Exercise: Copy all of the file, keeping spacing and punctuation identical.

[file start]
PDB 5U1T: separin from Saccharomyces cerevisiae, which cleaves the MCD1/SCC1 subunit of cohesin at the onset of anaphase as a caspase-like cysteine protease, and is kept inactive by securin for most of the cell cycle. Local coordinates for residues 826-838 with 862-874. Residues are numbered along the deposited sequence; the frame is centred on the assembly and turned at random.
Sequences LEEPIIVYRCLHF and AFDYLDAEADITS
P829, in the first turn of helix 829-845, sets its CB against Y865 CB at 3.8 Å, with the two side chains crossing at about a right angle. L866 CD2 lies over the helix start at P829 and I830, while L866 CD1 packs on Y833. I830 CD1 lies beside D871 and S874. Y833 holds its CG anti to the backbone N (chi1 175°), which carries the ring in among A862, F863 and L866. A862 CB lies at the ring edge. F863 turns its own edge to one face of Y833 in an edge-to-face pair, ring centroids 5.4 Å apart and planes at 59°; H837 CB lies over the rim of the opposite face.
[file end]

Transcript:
PDB 5U1T: separin from Saccharomyces cerevisiae, which cleaves the MCD1/SCC1 subunit of cohesin at the onset of anaphase as a caspase-like cysteine protease, and is kept inactive by securin for most of the cell cycle. Local coordinates for residues 826-838 with 862-874. Residues are numbered along the deposited sequence; the frame is centred on the assembly and turned at random.
Sequences LEEPIIVYRCLHF and AFDYLDAEADITS
P829, in the first turn of helix 829-845, sets its CB against Y865 CB at 3.8 Å, with the two side chains crossing at about a right angle. L866 CD2 lies over the helix start at P829 and I830, while L866 CD1 packs on Y833. I830 CD1 lies beside D871 and S874. Y833 holds its CG anti to the backbone N (chi1 175°), which carries the ring in among A862, F863 and L866. A862 CB lies at the ring edge. F863 turns its own edge to one face of Y833 in an edge-to-face pair, ring centroids 5.4 Å apart and planes at 59°; H837 CB lies over the rim of the opposite face.